- If both ends of Player A's tessera are open, then Player B will lose on the next move, unless he can capture a piece from Player A's tessera, or win the game himself on the next move. However, even a capture cannot guarantee Player B's safety; usually Player A can replace the piece of the tessera captured and Player B will be in the same predicament—but very probably without the benefit of a pair to capture. However, the piece played by Player B to capture the pair from Player A may also form a tessera for Player B, thus turning the tables for more than a moment.
- If only one end of Player A's tessera is open, Player B can use the above mentioned moves, or simply block the open end of Player A's tessera.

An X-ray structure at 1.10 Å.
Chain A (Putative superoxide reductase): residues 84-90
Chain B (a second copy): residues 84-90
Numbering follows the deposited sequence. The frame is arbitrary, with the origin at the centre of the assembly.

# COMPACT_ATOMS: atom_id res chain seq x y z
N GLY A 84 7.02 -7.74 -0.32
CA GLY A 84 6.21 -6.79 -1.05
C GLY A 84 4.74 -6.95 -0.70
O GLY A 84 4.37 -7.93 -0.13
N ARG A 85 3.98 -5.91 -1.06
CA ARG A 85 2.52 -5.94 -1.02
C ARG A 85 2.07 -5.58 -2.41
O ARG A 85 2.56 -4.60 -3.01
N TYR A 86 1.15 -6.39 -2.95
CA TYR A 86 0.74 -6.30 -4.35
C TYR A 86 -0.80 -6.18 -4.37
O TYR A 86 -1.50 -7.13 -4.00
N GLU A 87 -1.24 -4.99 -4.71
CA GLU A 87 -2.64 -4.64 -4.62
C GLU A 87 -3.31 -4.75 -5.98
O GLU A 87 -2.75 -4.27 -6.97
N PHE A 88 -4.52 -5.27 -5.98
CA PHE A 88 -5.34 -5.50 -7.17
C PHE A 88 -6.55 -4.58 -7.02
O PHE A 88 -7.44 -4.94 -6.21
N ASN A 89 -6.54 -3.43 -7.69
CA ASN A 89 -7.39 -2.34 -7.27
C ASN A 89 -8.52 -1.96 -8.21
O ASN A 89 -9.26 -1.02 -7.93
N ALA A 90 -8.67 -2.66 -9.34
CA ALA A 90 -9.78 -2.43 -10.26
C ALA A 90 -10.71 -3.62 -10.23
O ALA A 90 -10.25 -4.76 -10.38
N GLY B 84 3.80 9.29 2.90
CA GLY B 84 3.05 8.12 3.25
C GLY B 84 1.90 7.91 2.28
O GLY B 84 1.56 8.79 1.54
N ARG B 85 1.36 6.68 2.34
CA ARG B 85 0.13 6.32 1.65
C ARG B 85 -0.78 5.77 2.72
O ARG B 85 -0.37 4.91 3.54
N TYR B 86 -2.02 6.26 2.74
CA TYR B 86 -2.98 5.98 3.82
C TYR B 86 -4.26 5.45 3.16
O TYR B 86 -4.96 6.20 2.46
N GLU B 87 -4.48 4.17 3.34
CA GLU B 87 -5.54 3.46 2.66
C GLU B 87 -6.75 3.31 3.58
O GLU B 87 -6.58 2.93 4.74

A pente is five stones in a straight line. Forming a pente gives a victory to the player.
Other dangerous formations
Some other dangerous formations exist that a player is not required to announce. These are made more dangerous by the fact that some players may not notice them if they are unannounced.
This formation is made up of an open-ended line of two stones, followed by an empty space, followed by another stone. If this goes unnoticed by a player, the opponent can fill in the empty space, completing the tessera. This formation can sometimes be difficult to see, because of the separation of stones. Players creating or defending against potential tesseras should be aware of the danger of capture, if the defending player places a piece in the open space in the middle, or at the end where the two adjacent pieces are.